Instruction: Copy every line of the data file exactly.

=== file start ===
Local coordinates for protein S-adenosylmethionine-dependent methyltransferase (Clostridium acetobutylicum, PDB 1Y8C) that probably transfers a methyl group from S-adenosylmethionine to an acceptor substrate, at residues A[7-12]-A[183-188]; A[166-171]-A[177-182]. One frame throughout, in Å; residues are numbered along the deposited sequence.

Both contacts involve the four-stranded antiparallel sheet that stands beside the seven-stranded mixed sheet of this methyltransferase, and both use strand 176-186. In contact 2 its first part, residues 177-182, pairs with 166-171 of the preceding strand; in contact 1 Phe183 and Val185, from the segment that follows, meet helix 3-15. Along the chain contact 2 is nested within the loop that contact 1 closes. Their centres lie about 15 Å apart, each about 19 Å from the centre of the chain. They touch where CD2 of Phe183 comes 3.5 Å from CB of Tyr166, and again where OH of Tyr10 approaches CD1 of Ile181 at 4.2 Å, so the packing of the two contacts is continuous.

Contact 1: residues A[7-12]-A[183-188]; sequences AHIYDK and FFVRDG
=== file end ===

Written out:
Local coordinates for protein S-adenosylmethionine-dependent methyltransferase (Clostridium acetobutylicum, PDB 1Y8C) that probably transfers a methyl group from S-adenosylmethionine to an acceptor substrate, at residues A[7-12]-A[183-188]; A[166-171]-A[177-182]. One frame throughout, in Å; residues are numbered along the deposited sequence.

Both contacts involve the four-stranded antiparallel sheet that stands beside the seven-stranded mixed sheet of this methyltransferase, and both use strand 176-186. In contact 2 its first part, residues 177-182, pairs with 166-171 of the preceding strand; in contact 1 Phe183 and Val185, from the segment that follows, meet helix 3-15. Along the chain contact 2 is nested within the loop that contact 1 closes. Their centres lie about 15 Å apart, each about 19 Å from the centre of the chain. They touch where CD2 of Phe183 comes 3.5 Å from CB of Tyr166, and again where OH of Tyr10 approaches CD1 of Ile181 at 4.2 Å, so the packing of the two contacts is continuous.

Contact 1: residues A[7-12]-A[183-188]; sequences AHIYDK and FFVRDG